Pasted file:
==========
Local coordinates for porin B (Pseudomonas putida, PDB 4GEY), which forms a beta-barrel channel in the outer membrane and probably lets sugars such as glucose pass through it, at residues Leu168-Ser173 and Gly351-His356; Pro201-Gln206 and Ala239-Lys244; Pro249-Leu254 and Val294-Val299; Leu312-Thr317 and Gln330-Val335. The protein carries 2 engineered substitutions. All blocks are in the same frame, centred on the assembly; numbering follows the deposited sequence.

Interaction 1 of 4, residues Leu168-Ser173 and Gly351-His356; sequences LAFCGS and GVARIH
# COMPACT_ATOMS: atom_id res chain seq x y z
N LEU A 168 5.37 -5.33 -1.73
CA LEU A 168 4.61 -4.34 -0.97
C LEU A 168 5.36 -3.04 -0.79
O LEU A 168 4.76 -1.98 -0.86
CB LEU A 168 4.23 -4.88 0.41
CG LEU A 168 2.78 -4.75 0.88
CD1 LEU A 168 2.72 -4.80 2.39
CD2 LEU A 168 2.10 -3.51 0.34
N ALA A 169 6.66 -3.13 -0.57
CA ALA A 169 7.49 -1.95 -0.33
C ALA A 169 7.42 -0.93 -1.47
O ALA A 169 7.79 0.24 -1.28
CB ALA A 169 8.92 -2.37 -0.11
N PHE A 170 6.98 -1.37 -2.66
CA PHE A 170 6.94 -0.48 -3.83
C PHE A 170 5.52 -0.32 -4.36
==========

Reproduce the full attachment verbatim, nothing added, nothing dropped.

Local coordinates for porin B (Pseudomonas putida, PDB 4GEY), which forms a beta-barrel channel in the outer membrane and probably lets sugars such as glucose pass through it, at residues Leu168-Ser173 and Gly351-His356; Pro201-Gln206 and Ala239-Lys244; Pro249-Leu254 and Val294-Val299; Leu312-Thr317 and Gln330-Val335. The protein carries 2 engineered substitutions. All blocks are in the same frame, centred on the assembly; numbering follows the deposited sequence.

Interaction 1 of 4, residues Leu168-Ser173 and Gly351-His356; sequences LAFCGS and GVARIH
# COMPACT_ATOMS: atom_id res chain seq x y z
N LEU A 168 5.37 -5.33 -1.73
CA LEU A 168 4.61 -4.34 -0.97
C LEU A 168 5.36 -3.04 -0.79
O LEU A 168 4.76 -1.98 -0.86
CB LEU A 168 4.23 -4.88 0.41
CG LEU A 168 2.78 -4.75 0.88
CD1 LEU A 168 2.72 -4.80 2.39
CD2 LEU A 168 2.10 -3.51 0.34
N ALA A 169 6.66 -3.13 -0.57
CA ALA A 169 7.49 -1.95 -0.33
C ALA A 169 7.42 -0.93 -1.47
O ALA A 169 7.79 0.24 -1.28
CB ALA A 169 8.92 -2.37 -0.11
N PHE A 170 6.98 -1.37 -2.66
CA PHE A 170 6.94 -0.48 -3.83
C PHE A 170 5.52 -0.32 -4.36